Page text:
The Trolley Problem and Autonomous Vehicles

Imagine are flying down the autobahn, wind in your hair and the landscape a passing blur while deep house music whips you to unimaginably legal speeds in an exquisitely crafted metal box of the finest German precision when suddenly a sweet, bulging eyed adorable baby deer wobbles out in its finest Bambi impersonation.

You have the option of smashing through this adorable new life form, swerve into slow (a relative term) moving traffic in the right lane, or veer left into the dividing median.

This is a formulation of the classic trolley problem attributed to a number of philosophers and presented in a variety of forms to test intuitions regarding an individual’s ethical thinking. In its original formulation the problem is set up as a run away trolley heading down a set of train tracks towards a group of people. You find yourself in the unenviable position where you can pull a lever switching the trolley onto another track. However, you notice there is also a person on that side of the track. Now you must decide either to pull the lever and sacrifice one to save five or leave it all up to fate.

This problem has achieved a sort of renaissance in recent times because of the development in autonomous vehicles that has progressed beyond the stages of mere theory. The issue is that in a given situation, engineers might be required to program a car to make such a decision. This presents the strange dilemma of philosophy making an actual contribution to real life. A shocking proposition.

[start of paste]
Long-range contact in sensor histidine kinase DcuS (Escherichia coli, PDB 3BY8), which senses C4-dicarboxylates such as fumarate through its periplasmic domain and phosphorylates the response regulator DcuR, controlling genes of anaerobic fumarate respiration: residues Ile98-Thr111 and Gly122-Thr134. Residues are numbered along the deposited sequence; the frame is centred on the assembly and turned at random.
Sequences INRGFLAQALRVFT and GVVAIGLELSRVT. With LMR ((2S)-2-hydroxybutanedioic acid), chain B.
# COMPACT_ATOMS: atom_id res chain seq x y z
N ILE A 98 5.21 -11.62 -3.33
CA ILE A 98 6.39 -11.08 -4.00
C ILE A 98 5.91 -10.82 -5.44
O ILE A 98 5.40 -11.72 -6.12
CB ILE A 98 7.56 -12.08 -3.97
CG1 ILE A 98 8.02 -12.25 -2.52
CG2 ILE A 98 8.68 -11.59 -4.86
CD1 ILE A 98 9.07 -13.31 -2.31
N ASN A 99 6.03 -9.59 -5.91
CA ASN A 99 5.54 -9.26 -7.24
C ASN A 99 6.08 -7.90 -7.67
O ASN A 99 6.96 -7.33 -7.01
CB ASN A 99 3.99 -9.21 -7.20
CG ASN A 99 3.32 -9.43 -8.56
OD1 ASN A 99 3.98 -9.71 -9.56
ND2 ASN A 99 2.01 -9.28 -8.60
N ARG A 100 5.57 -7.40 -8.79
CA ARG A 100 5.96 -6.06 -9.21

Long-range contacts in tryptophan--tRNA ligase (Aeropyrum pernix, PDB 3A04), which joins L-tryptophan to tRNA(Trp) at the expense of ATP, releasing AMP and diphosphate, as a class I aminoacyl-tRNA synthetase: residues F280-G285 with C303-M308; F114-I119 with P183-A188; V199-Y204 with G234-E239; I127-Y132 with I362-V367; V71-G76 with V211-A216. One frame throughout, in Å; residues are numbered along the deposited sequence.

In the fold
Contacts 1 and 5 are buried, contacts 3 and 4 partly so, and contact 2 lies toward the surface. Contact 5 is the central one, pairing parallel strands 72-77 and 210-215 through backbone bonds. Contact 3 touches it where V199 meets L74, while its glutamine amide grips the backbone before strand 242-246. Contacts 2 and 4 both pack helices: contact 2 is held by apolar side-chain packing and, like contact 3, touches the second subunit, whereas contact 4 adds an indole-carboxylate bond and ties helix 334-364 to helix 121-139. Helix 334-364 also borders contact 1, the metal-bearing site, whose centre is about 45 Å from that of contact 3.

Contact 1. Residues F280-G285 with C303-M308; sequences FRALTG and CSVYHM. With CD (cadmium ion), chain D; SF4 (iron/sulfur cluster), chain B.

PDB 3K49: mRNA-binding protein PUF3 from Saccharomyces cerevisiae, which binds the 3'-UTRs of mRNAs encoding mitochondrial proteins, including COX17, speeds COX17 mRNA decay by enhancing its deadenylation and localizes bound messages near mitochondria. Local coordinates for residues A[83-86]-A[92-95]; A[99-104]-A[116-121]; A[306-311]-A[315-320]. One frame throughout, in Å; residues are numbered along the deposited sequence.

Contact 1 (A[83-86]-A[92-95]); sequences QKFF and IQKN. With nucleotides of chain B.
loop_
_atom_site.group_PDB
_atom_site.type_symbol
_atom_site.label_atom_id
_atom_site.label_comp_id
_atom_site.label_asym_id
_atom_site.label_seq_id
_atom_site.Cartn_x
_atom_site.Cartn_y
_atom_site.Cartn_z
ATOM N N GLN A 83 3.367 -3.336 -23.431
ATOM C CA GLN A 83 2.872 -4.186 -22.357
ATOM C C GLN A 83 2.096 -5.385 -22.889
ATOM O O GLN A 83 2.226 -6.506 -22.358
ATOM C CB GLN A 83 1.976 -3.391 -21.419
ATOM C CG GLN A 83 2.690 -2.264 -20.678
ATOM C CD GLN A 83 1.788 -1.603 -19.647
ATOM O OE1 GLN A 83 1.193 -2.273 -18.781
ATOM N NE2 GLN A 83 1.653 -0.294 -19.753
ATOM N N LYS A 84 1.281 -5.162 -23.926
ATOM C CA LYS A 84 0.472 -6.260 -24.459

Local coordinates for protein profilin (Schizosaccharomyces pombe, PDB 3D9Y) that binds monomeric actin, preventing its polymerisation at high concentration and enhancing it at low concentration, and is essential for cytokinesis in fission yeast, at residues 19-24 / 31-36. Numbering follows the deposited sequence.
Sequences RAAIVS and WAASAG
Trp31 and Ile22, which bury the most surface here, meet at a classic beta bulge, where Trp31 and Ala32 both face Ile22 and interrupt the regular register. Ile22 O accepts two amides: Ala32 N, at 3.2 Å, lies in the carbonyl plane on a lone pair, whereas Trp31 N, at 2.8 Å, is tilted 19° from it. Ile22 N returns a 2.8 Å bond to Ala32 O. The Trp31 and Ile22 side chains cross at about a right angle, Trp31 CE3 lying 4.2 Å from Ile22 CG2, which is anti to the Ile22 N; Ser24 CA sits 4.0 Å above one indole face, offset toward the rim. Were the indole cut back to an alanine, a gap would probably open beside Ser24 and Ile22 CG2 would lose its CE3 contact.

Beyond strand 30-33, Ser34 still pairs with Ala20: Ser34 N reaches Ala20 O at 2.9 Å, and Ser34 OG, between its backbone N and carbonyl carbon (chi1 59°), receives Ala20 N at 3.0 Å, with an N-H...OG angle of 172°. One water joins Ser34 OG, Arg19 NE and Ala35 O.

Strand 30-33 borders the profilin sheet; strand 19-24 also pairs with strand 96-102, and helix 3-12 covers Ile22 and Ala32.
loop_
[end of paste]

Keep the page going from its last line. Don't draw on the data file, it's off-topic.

While it’s more likely that the application of the trolley problem to autonomous driving is a red herring and that issue of a necessary cause is illusory, as Hume pointed out. Rather what there is a sequence of events. None of which is dispositive in the grand narrative of consequences.

To make this more clear it’s necessary to stretch the timeline of consideration and see that the real value in automation will be avoiding zones of high risk eliminating that moment of decisive action outlined in the first example. This will be done because automated vehicles will be programmed to drive conservatively and will interact with other automated vehicles in the surrounding area to make coordinated decisions through real time transfers of information.

What level of risk reduction is sufficient to result in wide scale adoption?

Automation raises interesting questions related to rationality, and perceptions of risk. How much of a reduction in the risk of an accident would be necessary for you to favor the adoption of autonomous driving? Intuitively it seems that the expectation is that machines will be infallible. But that’s impossible. Computers fail all the time. The real measure should be relative. If automated vehicles perform even marginally better than humans, that means lives are saved and widespread adoption becomes a moral imperative. Unfortunately, the media has a field day every time tech fails because sensational headlines like “Self-driving Uber kills Arizona woman” or “Tesla driver dies in first fatal crash” attract attention and portend the end times. An idea that has for centuries been commoditized in various forms of religious fervor.

The real point of conviction is that any reduction in risk above the threshold of human capability is the fundamental metric. Automated vehicles will avoid the trolley problem by avoiding risky behavior and making such situations a relic like the antiquated idea of human drivers.

Gypsy writer